Jon Hulburd's a Turncoat, and Terry Goddard's Weak. So Who Are This Year's Democratic Role Models?


I was raised in North Carolina as a Southern, yellow-dog Democrat, meaning that my FDR-lovin' grandfather would normally rise from the grave and put his ghostly hand bone to my cranium if I even so much as suggested that folks shouldn't vote donkey.

However, after communing with him in the great beyond through my strip mall psychic, my Tar Heel granddaddy's granting me a pass. That is, after I told him all about this "Democrat" named Jon Hulburd.

See, my address puts me square in John Shadegg's soon-to-be-former Congressional District 3, which's currently getting fought over by two rich dudes: Hulburd, the pseudo-Dem who likes dipping into his wife's mega-buck S.C. Johnson-padded bank account for Drano money to spend on his campaign; and Republican Ben "Tater Tot" Quayle, a chip off the old spud, ex-Veep Dan Quayle. (See our October 14 cover story on the race.)

But as somebody who returned home to Raleigh one Christmas to dance on segregationist U.S. Senator Jesse Helms' grave, I can tell you this: If Hulburd were running against the reincarnation of Rasputin in Republican form, I'd be tempted vote for the mad monk's doppelganger.

I could stand Hulburd's insincere outrage over junior Quayle's scribbling for Nik Richie's under the pseudonym of Boogie Nights character Brock Landers if Hulburd actually tried to stand for some Democratic principles.

But he stands for none that I can sniff out. He unequivocally supports Arizona Senate Bill 1070, has been unwilling to roll back George W. Bush's tax cuts for the über-rich, and, worst of all, would not vote for the DREAM Act, the proposed legislation that would grant children of undocumented immigrants — brought here when they were tykes — the chance to legalize their status if they go to college or serve in the military.

Hulburd's stance on the DREAM Act really sticks in my craw. If a Democratic candidate cannot support the DREAM Act, then why be a Democrat?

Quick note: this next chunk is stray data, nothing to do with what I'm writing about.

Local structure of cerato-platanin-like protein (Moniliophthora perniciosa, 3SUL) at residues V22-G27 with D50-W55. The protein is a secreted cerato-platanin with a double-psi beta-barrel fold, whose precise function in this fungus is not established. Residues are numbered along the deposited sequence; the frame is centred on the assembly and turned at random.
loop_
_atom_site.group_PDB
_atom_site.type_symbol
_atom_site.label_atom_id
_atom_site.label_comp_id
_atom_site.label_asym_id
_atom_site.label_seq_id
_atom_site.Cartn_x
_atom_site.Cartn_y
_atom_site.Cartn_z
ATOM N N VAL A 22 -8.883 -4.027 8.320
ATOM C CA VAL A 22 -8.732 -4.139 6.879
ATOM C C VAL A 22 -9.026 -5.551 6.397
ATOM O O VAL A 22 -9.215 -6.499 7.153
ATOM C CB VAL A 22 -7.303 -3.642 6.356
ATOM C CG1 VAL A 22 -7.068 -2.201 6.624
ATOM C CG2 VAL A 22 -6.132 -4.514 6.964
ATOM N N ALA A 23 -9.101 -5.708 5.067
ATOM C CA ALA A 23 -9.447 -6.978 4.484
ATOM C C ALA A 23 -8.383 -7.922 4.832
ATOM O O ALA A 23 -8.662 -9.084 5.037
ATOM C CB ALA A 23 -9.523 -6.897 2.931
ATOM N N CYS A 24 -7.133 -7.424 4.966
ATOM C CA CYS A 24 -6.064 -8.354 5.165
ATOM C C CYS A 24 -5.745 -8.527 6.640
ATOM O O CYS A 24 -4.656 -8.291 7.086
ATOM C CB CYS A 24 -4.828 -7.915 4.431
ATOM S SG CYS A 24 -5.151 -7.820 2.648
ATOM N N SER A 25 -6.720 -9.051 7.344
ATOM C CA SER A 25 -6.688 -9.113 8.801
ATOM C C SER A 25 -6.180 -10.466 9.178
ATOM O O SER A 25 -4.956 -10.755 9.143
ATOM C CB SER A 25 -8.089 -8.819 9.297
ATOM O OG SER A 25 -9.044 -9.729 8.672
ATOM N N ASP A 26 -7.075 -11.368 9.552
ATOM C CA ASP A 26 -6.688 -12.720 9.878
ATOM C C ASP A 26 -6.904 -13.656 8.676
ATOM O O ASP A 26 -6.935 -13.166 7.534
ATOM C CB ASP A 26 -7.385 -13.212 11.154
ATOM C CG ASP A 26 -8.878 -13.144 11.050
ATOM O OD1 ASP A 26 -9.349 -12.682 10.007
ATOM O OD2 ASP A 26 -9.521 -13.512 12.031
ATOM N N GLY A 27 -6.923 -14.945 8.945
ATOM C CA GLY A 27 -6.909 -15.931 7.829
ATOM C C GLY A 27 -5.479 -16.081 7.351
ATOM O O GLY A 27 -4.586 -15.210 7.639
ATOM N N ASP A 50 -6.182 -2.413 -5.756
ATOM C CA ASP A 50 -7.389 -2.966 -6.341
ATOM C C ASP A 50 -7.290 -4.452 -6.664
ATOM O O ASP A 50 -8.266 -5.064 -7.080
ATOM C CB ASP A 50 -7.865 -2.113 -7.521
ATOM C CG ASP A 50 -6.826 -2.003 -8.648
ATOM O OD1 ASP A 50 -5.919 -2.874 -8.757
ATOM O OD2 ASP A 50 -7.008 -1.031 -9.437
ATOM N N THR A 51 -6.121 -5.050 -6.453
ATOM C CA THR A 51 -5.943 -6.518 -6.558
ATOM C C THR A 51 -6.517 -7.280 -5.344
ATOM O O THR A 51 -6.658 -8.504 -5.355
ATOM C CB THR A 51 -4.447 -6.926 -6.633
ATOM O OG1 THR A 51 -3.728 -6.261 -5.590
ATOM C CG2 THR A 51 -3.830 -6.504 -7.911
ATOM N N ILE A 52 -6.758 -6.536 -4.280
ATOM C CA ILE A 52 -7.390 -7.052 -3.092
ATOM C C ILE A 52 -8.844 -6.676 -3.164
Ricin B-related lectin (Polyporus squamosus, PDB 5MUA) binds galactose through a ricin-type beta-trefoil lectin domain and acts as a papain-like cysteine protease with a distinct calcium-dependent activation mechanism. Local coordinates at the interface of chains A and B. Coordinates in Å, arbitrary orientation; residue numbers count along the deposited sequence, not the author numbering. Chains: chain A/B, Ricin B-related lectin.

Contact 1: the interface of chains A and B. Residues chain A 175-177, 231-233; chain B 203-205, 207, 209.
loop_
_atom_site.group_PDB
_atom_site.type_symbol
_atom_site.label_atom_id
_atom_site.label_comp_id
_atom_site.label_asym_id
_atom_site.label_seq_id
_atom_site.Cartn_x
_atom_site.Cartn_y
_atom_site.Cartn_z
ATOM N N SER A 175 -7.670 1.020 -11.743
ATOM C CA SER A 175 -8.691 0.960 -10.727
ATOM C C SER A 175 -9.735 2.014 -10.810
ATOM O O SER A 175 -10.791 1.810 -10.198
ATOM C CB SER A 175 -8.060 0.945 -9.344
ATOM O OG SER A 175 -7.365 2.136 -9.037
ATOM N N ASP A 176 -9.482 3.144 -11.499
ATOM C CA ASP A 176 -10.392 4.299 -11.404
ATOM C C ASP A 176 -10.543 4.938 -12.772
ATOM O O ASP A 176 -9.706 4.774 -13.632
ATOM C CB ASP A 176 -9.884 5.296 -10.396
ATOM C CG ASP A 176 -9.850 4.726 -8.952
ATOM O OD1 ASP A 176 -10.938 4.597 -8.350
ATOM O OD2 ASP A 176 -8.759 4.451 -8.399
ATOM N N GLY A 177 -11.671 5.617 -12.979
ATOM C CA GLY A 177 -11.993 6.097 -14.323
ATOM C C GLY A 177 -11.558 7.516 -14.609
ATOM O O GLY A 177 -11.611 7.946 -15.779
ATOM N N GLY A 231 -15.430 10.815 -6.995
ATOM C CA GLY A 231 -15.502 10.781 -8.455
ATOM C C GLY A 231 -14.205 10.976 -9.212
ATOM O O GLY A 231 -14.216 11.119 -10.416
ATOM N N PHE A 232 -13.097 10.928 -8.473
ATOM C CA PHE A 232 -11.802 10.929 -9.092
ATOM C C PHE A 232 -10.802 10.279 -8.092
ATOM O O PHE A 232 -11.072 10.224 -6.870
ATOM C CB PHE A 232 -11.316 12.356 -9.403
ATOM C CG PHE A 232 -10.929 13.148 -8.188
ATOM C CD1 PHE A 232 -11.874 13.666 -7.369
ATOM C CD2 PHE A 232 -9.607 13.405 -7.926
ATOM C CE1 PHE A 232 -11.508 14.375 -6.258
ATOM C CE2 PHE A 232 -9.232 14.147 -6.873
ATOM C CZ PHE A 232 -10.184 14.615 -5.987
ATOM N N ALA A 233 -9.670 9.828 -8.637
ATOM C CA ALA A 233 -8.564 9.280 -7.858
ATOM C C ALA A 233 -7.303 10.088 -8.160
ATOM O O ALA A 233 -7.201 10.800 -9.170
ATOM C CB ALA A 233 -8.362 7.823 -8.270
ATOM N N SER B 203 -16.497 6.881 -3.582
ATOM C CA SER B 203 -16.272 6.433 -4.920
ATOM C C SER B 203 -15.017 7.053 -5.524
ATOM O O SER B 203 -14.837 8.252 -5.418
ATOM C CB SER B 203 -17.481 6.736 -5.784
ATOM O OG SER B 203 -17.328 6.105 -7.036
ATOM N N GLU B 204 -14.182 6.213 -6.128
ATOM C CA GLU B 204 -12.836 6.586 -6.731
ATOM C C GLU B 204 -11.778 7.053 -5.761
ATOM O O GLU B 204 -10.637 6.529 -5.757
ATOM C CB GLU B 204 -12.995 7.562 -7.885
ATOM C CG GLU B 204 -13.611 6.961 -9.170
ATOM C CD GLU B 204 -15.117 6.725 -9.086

Some Dems tell me that Hulburd's faking it, that he has to veer right to beat Quayle and put a D in CD3. After all, the guy once worked for former U.S. senator from Colorado Gary Hart, he of "Monkey Business" infamy. So could Hulburd be that bad? Plus, the donkey-kongs need every Dem they can get, with the U.S. House up for grabs and nearly every Democrat-held congressional seat in Arizona in play.

Hey, I hear y'all. I agree that the lesser of two evils is less evil. Yeah, Quayle's a schmuck. His ad claiming, "Barack Obama is the worst president in history," is one the dumbest political stunts I've seen on the boob tube in any political season. But all Hulburd's got to distinguish himself from Quayle is that he's not Brock Landers, and that ain't good enough.

One last note: Quayle's online, pseudonymic bawdiness is, in this day and age, really no big deal. For all those politically correct Dems crying that Quayle doesn't "respect women" because of his Dirty postings, spare me the drama. You're the same crowd that was so quick to come to the defense of former President Bill Clinton during the Monica Lewinsky scandal.


I think we can all agree that Arizona Attorney General Terry Goddard would make a far better governor than Jan "Had Did" Brewer. Indeed, I've always liked Goddard on a personal level. The man is genteel, highly intelligent, and well spoken. Which makes his lack of fight all that more frustrating.

Early on, Goddard seemed to think — or his consultants and campaign advisers plucked from former Governor Janet Napolitano's ranks so wrongly informed him — that he would shimmy into the Governor's Office this year as the rightful heir to Napolitano's middling, do-nothing legacy.

And before the hapless Brewer signed neo-Nazi-hugging state Senator Russell Pearce's SB 1070, this pipe dream may have been grounded in fact. With our state mired in budget woes and ranked as the poorest in the nation (save Mississippi) during Brewer's accidental and ineffectual stewardship, Goddard had his white horse primed to ride to our (ahem) rescue.

But Goddard waited too long to engage Brewer. He should have been on the attack in January, not picking out the color scheme for his new office on the ninth floor of the Capitol's Executive Tower. And as Pearce's 1070 began to blacken the political landscape, Goddard should have led a vigorous charge against it.

Instead, as with most Dems, he did not recognize the threat that SB 1070 posed. After Brewer signed the ill-fated breathing-while-brown legislation, he vowed to defend it, even though the law was destined to be enjoined in federal court. Plus Brewer wasn't about to let her rival co-opt her key to re-election. She hired law firm Snell & Wilmer to protect 1070, and Goddard was left with bupkis.

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Stephen is a former staff writer and columnist at Phoenix New Times.
Contact: Stephen Lemons